Calculating a ratio of passing tests to failing tests is a relatively easy task. If it is used as a means of estimating the state of a development project, though, the ratio is invalid, irrelevant, and misleading. At best, if everyone ignores it entirely, it’s simply playing with numbers. Otherwise, producing a pass/fail ratio is irresponsible, unethical, and unprofessional.
A passing test is no guarantee that the product is working correctly or reliably. Instead, a passing test is an observation that the program appeared to work correctly, under some set of conditions that we were conscious of (and many that we weren’t), using a selection of specific inputs (and not using the rest of an essentially infinite set), at some time (to which we will never return), on some machine (that was in a particular state at that time; we observed and understood only a fraction of that state), based on a handful of things that we were looking at (and a boatload of things that we weren’t looking at, not that we’d have any idea where or how to look for everything). At best, a passing test is a rumour of success. Take any of the parameters above, change one bit, and we could have had a failing test instead.
Meanwhile, a failing test is no guarantee of a failure in the product we’re testing. Someone may have misunderstood a requirement, and turned that misunderstanding into an inappropriate test procedure. Someone may have understood the requirement comprehensively, and erred in establishing the test procedure; someone else may have erred in following it. The platform on which we’re testing may be misconfigured, or there may be something wrong with something on the system, such that our failing test points to that problem and is not an indicator of a problem in our product. If the test was being assisted by automation, perhaps there was a bug in the automation. Our test tools may be misconfigured such that they’re not doing what we think they’re doing. When generating data, we may have misclassified invalid data as valid, or vice versa, and not noticed it. We may have inadvertently entered the wrong data. The timing of the test may be off, such that system was not ready for the input we provided. There may be an as-yet-not-understood reason why the product is providing a result which seems incorrect to us, but which is in fact correct. A failing test is an allegation of failure.
When we do the math based on these assumptions, the unit of measurement in which pass/fail rates are expressed is rumours over allegations. Is this a credible unit of measurement?
Neither rumours nor allegations are things. Uncertainties are not units with a valid natural scale against which they can be measured. One entity that we call a “test case”, whether passing or failing, may consist of a single operation, observation and decision rule. Another entity called “test case” may consist of hundreds or thousands or millions of operations, all invisible, with thousands of opportunities for a tester to observe problems based not only on explicit knowledge, but also on tacit knowledge. Measuring while failing to account for clear differences between entities demolishes the construct validity of the measurement. Treating test cases—whether passing or failing—as though they were countable objects is a classic case of the reification fallacy. Aggregating scale-free, reified (non-)entities loses information about each instance, and loses information about any relationships between them. Some number of rumours doesn’t tell us anything about the meaning, significance, or value of any given passing tests, nor does the aggregate tell us anything about coverage that the passing tests provide, nor does the number tell us about missing coverage. Some number of allegations of which we’re aware doesn’t tell us anything about the seriousness of those allegations, nor does it tell us about undiscovered allegations. Dividing one invalid number by another invalid doesn’t mean the invalidity cancels and produces a valid ratio.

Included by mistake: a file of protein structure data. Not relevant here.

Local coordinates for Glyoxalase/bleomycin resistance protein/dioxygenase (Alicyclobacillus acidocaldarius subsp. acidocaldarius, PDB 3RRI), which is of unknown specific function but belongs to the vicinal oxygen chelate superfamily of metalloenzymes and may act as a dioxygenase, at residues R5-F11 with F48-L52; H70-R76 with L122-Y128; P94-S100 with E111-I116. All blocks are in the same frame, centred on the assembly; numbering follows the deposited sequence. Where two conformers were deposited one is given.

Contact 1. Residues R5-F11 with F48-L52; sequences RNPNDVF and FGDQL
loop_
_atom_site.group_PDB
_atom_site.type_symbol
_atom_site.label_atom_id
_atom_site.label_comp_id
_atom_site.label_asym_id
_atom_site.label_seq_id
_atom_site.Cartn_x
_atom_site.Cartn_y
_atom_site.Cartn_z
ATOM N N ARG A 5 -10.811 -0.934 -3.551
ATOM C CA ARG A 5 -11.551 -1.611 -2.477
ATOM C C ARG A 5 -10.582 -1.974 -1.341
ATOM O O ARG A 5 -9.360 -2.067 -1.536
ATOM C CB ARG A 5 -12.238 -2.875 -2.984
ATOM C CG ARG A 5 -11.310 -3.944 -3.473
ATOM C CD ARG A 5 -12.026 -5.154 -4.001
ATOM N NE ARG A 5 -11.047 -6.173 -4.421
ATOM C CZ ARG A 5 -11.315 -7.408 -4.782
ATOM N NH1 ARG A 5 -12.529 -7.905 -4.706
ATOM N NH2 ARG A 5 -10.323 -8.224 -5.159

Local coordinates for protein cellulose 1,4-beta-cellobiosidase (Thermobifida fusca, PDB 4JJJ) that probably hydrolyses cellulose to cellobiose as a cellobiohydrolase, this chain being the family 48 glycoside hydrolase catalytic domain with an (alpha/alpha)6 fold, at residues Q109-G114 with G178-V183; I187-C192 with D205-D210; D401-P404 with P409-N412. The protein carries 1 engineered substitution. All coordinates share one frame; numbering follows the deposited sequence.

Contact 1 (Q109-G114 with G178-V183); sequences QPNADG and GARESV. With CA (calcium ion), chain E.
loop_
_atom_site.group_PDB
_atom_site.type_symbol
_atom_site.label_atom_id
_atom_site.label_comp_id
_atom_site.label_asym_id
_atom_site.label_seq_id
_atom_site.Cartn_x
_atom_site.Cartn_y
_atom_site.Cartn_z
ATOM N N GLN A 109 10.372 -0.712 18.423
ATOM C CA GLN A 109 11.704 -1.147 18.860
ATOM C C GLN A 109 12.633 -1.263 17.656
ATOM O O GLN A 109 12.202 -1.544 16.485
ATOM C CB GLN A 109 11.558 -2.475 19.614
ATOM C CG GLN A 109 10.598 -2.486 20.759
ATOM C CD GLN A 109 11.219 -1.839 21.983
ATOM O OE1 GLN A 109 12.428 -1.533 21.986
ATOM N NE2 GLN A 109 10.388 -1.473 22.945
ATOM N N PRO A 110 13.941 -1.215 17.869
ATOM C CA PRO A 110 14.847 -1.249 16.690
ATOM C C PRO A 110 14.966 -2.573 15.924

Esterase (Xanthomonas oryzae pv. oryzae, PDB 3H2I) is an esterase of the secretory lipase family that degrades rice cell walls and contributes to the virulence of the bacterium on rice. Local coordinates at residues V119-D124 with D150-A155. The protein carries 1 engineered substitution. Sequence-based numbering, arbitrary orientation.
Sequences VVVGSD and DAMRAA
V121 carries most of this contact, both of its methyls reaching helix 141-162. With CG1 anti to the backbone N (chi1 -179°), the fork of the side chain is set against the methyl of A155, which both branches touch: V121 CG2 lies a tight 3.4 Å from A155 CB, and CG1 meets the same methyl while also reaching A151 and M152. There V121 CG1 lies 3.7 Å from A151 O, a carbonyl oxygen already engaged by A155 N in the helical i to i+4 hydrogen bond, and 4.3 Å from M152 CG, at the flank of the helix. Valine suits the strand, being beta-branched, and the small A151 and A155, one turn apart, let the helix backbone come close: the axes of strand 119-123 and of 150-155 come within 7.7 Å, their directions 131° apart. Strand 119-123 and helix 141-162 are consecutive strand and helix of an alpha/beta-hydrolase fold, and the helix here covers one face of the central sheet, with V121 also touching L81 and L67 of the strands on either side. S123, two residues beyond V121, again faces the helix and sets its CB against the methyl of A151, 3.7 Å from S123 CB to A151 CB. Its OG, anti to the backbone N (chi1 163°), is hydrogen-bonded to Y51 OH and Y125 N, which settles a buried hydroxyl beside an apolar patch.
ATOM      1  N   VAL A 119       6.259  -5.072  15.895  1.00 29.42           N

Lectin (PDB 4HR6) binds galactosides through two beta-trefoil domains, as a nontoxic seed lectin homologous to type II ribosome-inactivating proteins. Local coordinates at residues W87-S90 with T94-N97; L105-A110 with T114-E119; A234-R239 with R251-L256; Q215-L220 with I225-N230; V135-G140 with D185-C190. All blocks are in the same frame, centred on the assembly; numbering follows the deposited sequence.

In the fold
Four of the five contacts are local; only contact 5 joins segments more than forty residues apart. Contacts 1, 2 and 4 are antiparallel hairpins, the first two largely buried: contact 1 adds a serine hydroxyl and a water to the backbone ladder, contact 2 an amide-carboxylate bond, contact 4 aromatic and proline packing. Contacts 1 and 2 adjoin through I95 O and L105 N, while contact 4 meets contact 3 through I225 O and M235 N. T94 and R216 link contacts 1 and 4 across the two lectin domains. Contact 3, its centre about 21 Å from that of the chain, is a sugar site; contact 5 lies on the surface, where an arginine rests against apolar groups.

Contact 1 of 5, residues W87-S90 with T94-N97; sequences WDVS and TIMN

When the student has got an answer wrong, and the student is misinformed, there’s a problem. What does the number of questions that the teacher asked have to do with it? When a manager interviews a candidate for a job, and halfway through the interview he suddenly starts shouting obscenities at her, will the number of questions the manager asked have to do anything to do with her hiring decision? If the battery on the Tesla Roadster is ever completely drained, the car turns into a brick with a $40,000 bill attached to it. Does anyone, anywhere, care about the number of passing tests that were done on the car?
If we are asked to produce pass/fail ratios, I would argue that it’s our professional responsibility to politely refuse to do it, and to explain why: we should not be offering our clients the service of self-deception and illusion, nor should our client accept those services. The ratio of passing test cases to failing test cases is at best irrelevant, and more often a systemic means of self- and organizational deception. Reducing the product story to a number means reducing its relationship with people to a number. By extension, that means reducing people to numbers too. So to irresponsible, unethical, and unprofessional, we can add unscientific and inhumane.
So what’s the alternative? We’ll get to that tomorrow.